Dr. Scott McLeod (Dangerously Irrelevant) was kind enough to take a quote of mine from a comment and make it into the image shown above. The original image works great as a desktop wallpaper, although I’ll admit that it’s too dark.

When I see the quote, I’m reminded about half-measures and how ineffective they are. Earlier this week, I found myself at a campus asking myself, “Here we have a middle school campus with no computer lab, a principal and teachers deeply desirous of doing something with their staff and students…but no tools.” It propelled me to do something that some might consider irrational–to seek permission to grant a computer lab, to invest more in one campus than any others might have done.

Incremental change…it’s all that we see. I still remember Andy Carvin’s interview with Maine governor about incremental change….

Insight number three: I realized that everything we did was incremental. Everything was baby steps. Like giving a teachers a half-percent raise. One year we paved 820 miles of road, compared to 780 miles the previous year, and we treat it like a major accomplishment. We act like these are big deals but they’re just incremental…

“It is only when it is one to one that the power occurs.” But this was 1996 and we didn’t have money to do this. By 2000, our finance people said we’d have a $70 mil surplus in the state budget that no one anticipated. It hadn’t been earmarked for anything. So I put these insights together and said I want to do something that helps people compete, isn’t incremental, and should involve edtech. We could have used the money for anything, but I wanted to do this.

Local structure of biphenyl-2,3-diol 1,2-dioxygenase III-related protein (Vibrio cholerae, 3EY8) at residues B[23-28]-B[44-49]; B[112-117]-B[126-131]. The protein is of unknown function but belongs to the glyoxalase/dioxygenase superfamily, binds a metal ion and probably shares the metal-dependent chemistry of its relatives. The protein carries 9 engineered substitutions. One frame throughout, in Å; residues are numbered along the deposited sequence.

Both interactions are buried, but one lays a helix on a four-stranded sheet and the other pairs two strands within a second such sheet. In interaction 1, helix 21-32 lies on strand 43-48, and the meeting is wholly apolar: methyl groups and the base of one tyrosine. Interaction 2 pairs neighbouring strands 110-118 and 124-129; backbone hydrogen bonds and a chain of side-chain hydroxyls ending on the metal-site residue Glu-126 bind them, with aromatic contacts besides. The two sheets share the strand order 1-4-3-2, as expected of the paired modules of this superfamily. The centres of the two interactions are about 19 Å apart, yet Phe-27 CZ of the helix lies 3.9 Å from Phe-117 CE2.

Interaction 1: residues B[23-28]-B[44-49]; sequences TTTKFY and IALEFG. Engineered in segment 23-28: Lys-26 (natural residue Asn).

Source: Angus King as quoted by Andy Carvin

I’m tired of incremental change. Like Angus King, I want to do something. I’m tired of schools being provided 3 computers here, 2 computers there, and saying, “Ok, everyone got something.” It’s the idea of Fred Claus, just give every boy a baseball and every girl a hula hoop and they’ll be happy.

Yes, lives of quiet desperation are those who are satisfied with incremental change. Thanks, Scott, for reminding me…big change isn’t incremental. Big change is a leap of faith.

Now is the time, now is our moment…

If educators are to shape the future of education (and not have it shaped for them by external technical developments) it is crucial that we engage with developments in digital technologies at the earliest stages. We need to understand what may be emerging, explore its implications for education, and understand how best we might harness these changes.”
Source: FutureLab as cited in Possibilities Abound


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